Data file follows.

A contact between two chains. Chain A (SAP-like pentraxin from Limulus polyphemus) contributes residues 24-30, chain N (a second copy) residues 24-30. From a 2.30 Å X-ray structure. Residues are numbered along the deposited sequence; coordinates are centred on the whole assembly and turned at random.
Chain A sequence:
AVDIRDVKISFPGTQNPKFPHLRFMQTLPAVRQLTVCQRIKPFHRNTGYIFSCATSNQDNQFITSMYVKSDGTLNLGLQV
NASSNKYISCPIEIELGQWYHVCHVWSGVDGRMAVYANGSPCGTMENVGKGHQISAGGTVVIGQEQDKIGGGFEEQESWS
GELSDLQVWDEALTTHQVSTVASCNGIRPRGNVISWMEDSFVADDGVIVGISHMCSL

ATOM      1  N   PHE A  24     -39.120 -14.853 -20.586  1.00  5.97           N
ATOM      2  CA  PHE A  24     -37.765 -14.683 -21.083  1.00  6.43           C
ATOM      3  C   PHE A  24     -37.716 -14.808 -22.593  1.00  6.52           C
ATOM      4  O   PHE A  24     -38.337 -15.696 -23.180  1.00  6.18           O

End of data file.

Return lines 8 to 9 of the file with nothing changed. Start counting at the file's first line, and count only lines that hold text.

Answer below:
ATOM      3  C   PHE A  24     -37.716 -14.808 -22.593  1.00  6.52           C
ATOM      4  O   PHE A  24     -38.337 -15.696 -23.180  1.00  6.18           O